By Christina | September 27, 2009
It is challenging enough to get me to convince people to add resistance training into their exercise programs, let alone convince them of the merits of switching up their resistance workouts for maximum effect. The truth is we are all creatures of habit, but being creatures of habit in fitness is one of the surefire ways to guarantee your body won’t change. Read full entry »
By Janine Fitzgerald | September 18, 2011
Sometimes it feels as if we will have to climb Mt. McKinley in order to overcome an obstacle, but you can get there by following three easy tips. First, take small steps. For example, when I work with a client in creating a wellness vision, it may appear to them to be nearly impossible. However, we simply come up with realistic three month goals that connect to the vision, and from there, create a few manageable weekly goals. I get such joy when a couple of months go by, we look back at their progress, and they feel such pride and excitement at how far they have come. The second thing you want to do is publicize your goal. Studies show that by writing down your goal, you can increase your odds of achievement by 33%! Be consistent about frequently rereading your goal as well in order to keep it alive. And tell those around you about your goal. Don’t be afraid. Tell them! The third tip is to avoid words that are absolutes, such as “always” and “never”. Experts agree that nixing these self-limiting words from your vocabulary can help you to view yourself as the capable individual that you are!
For more helpful and easy ideas on how to achieve your goals, simply visit my website below.
By Janine Fitzgerald | August 27, 2011
If I had a dollar for every time I heard, “I didn’t get to workout at all this week because I was so busy”, I’d be a millionaire. But good news! You don’t need to spend an hour or more working out. In fact, less time exercising but with increased intensity boosts metabolic rate and fat burning. Using this technique a few times per week will give you great results in little time.
One thing you can do to lessen the length of workout time is to reduce your rest in between sets. In a study from the College of New Jersey, men who rested just 30 seconds between sets burned over 50 percent more calories than when they rested for three minutes. The second technique you can try is supersetting, which means that you are working one muscle group while the antagonist, or opposite group, is resting. For example, if you work chest and back together, you can burn 35 percent more calories. The third approach is to do circuit training by moving from one station to the next with little or no rest time. This causes a greater release of growth hormone, a.k.a. “the fountain of youth”. The fourth method is active rest, which is performing 30-60 seconds of cardio bursts in between your weight exercise. You could jump rope, do jumping jacks, jog in place…..whatever (just no texting)! And last but not least, you could try HIIT, high intensity interval training, in which you alternate between cardio bursts of 90-100 percent of your max effort with periods of recovery. If you are new to HIIT, begin with a 1:2 ratio of work to recovery, sprinting 15 seconds and walking for 30. Once that becomes easier, go to a 1:1 ratio and then finally a 2:1 ratio. You can start with ten sprints total and add more as it becomes less challenging.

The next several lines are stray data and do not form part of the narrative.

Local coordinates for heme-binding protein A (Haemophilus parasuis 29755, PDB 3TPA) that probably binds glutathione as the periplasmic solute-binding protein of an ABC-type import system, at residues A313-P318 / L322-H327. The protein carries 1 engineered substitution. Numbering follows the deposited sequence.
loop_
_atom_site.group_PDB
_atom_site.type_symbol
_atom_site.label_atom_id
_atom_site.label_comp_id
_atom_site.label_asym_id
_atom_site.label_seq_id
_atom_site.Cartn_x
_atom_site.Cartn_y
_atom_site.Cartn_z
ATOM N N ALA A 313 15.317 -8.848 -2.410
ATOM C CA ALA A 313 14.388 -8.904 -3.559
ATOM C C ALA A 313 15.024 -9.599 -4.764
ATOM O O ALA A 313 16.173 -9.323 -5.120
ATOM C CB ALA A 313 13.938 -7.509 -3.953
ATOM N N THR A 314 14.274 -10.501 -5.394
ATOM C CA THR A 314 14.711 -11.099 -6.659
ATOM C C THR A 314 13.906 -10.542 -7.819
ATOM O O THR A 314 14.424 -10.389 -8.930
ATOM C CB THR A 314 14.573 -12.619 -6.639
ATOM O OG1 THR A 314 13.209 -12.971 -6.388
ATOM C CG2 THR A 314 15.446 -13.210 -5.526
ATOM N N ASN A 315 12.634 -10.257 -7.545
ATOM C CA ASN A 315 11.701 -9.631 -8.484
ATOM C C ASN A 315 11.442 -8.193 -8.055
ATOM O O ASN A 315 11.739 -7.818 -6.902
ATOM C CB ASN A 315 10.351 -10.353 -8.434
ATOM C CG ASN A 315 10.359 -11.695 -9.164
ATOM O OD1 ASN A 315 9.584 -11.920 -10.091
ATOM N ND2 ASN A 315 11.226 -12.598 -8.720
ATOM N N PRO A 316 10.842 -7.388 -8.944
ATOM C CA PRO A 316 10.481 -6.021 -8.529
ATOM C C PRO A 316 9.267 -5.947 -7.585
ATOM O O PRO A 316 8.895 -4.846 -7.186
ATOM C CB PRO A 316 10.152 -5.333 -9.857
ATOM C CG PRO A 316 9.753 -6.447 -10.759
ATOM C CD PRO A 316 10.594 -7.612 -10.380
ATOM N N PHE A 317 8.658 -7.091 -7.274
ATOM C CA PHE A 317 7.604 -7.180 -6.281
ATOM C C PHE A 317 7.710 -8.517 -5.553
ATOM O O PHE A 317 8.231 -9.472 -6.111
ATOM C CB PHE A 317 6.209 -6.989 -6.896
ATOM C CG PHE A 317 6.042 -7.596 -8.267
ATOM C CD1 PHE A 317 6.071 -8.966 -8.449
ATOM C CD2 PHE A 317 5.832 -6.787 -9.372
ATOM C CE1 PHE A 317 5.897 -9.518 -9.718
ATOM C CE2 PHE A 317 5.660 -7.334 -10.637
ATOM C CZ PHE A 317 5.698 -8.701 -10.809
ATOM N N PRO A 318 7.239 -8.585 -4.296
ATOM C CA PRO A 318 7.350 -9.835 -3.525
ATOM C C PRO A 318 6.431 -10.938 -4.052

It’s all a matter of improving time management; whether it’s in the gym, in the boardroom, or at home with your family. For more ideas on improving time management, you may contact me by visiting my website below.
By Janine Fitzgerald | August 21, 2011
Do you ever catch yourself getting sucked into negative thinking? Let’s admit it, we’ve all been there. However, according to psychiatrist Jeffery Schwartz, author of the book You are not Your Brain, you can literally rewire your brain through the practice of mindfulness. You can finally rid yourself of that doom-and-gloom mentality!
Often times when we engage in negative self-talk, we view it as the truth or reality, but instead, it’s necessary to relabel it for what it is….nothing more than just negative self-talk. At the same time, try to notice any tense body sensations that accompany that critical inner dialogue. Body awareness can certainly assist in minimizing a destructive thought pattern.
When I work with a client that tends to view themselves in a harsh light, I help them to refocus on something positive by brainstorming and making a list of as many ideas as possible of things that they would find helpful or enjoyable. Then, they select perhaps two or three ideas that they feel will work best for them in regards to their needs and individual lifestyle. I never know what to expect. Some find it helpful to have a few post-it notes around with positive words, others make that the time to call a supportive friend or relative that they find to be light-hearted or funny. Personally, when I like to shift gears, I go into the kitchen to make a big mug of tea with a splash of almond milk. Yum! It’s so simple, but it helps me to focus on something else. Life is a journey. If you try one thing and it doesn’t work so well, try the next thing.
By Janine Fitzgerald | August 4, 2011
As a wellness coach, it is no surprise to me that the majority of my clients have a strong desire to reduce the stress in their lives and often wonder if prolonged stress can make them sick. The answer is yes and no. Stress is a complex thing. According to Dr. Esther Sternberg, one of the world’s leading researchers in the science of mind-body interaction and its affects on illness and health, physiological stress response is a good thing on a short term basis, when you need that rush of energy to fight or flight. We need it for survival. However, when one is experiencing prolonged stress due to a death, job loss, or divorce, the immune system weakens, possibly causing illness or disease. In order to deal with stress, the body produces elevated levels of cortisol, an anti-inflammatory, which automatically lessens the immune system’s ability to fight infection.